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  • Writer's pictureDonna Norman Carbone

Lost in Story: From the perspective of reader and writer

Have you ever read a book and, although it doesn’t have a sad ending, you were sad that it ended? That’s how I measure a good story, one that immerses me from beginning to end. I get so lost in the characters that they feel real, as if they are telling me their story.

Long before I became a serious writer and reader, I loved watching movies. Some of my old favorites include The Wizard of Oz, Gone with the Wind, The Way We Were, Love Story–the list is actually rather long. It wasn’t until I realized how captivated I was by story that I found I could revisit them, therefore prolonging my relationship with these characters, by reading the books these adaptations were based on. Thus, began my passion for reading which eventually took off in an entirely new direction, one not necessarily based on books with film adaptations.

Stories serve as both an escape and opportunity. For me, I can sit snuggled up at the corner of my sofa or on a beach under the hot sun and get lost in another person’s reality in both familiar and unfamiliar worlds. Well-developed, connectable, authentic characters and a richly developed setting are what hooks me.

I remember reading Memoirs of a Geisha by Arthur Golden and being swept away by both the descriptions of the daily routines of the Geisha (from dressing to makeup to etiquette) and by the lush landscapes.

Every time I read a Dickens novel, I find myself rooting for the underdog (and there always is one). Dickens’ work reflects the realities of society during the Victorian era. He always makes a statement about the class differences, often the underbelly, of London. His description of the city has my eyes peeled because he captures its steel essence, the antiquity of it, and I’m transported.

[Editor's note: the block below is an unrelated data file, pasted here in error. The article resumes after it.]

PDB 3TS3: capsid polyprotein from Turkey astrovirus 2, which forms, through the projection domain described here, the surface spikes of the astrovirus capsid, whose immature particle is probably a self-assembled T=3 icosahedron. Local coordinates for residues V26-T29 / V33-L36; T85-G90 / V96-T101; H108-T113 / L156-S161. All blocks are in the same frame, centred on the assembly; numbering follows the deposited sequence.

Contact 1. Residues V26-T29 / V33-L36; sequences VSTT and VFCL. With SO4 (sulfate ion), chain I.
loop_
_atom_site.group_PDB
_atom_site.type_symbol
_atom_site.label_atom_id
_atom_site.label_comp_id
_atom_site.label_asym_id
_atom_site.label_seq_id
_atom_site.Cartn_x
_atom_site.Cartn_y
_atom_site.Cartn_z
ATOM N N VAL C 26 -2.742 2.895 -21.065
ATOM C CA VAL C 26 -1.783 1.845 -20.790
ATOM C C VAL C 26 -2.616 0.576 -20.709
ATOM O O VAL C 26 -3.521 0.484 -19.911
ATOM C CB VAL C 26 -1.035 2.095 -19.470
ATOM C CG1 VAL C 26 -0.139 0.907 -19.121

Opportunity arises in my ability to take something away from the reading, whether it’s visiting a new destination or learning to understand the choices of people that I don’t encounter in daily life. The YaYa series by Rebecca Wells sucked me into the Ya Ya foray, acquainted me with New Orleans culture, and made me feel deeply for Vivi even though she is every bit the antagonist as she is the protagonist. Likewise, The Hours by Michael Cunningham delves deep into mental health as it parallels the lives of three women, Virginia Woolf from 19th century England, a women in 1950s American suburbia, struggling with her life choices as a wife and mother, and another in contemporary-day New York who is trying to keep her world from crumbling. Not only do I like to escape into a new world, I welcome new learning and new understanding about the human condition.

As a lover of language, I study words and the construction of them. I play with words. I string different words together in various sentence structures to alter their meaning. I feel their meaning live beneath my skin. Take this quote from The Great Gatsby by F. Scott Fitzgerald, “So we beat on, boats against the current, borne back ceaselessly into the past”: I could talk about this quote and its meaning for days. Fitzgerald is a master of language--fluid, poetic language. After reading his novel in high school, and almost yearly as a teacher, its meaning morphs based on my own lens and current circumstances, often taking on a different meaning for my students who don't, yet, have the life experience I have. It’s always interesting to me that something static, as a book, can take on different interpretations based on the reader’s station in life.

From the writer’s perspective, getting lost in the story takes on a different form. Naturally, I consider all of my expectations as a reader and try to create complex, authentic situations so my readers can connect to character and place. While I read plots as seamlessly woven, particularly in the books I hold in most high regard, a writer needs to craft in a very calculated manner. Threads need to connect. Continuity must exist. Development and growth is essential. When I’m writing a book, I get lost in the story almost as an obsessive behavior. My characters live and breathe through my fingers, my thoughts, even my dreams. When I’m in the writing zone, I constantly revise, adding and taking away, to capture exactly the essence I want to portray.

As a writer, I’m sad when I finish editing a book because I know the story can no longer live in my head. It lives on the page, the words static. But hopefully, readers will bring their repertoires and expectations and emotions to reading my work to make it breathe for them. I hope my readers become lost in the stories I have to tell.


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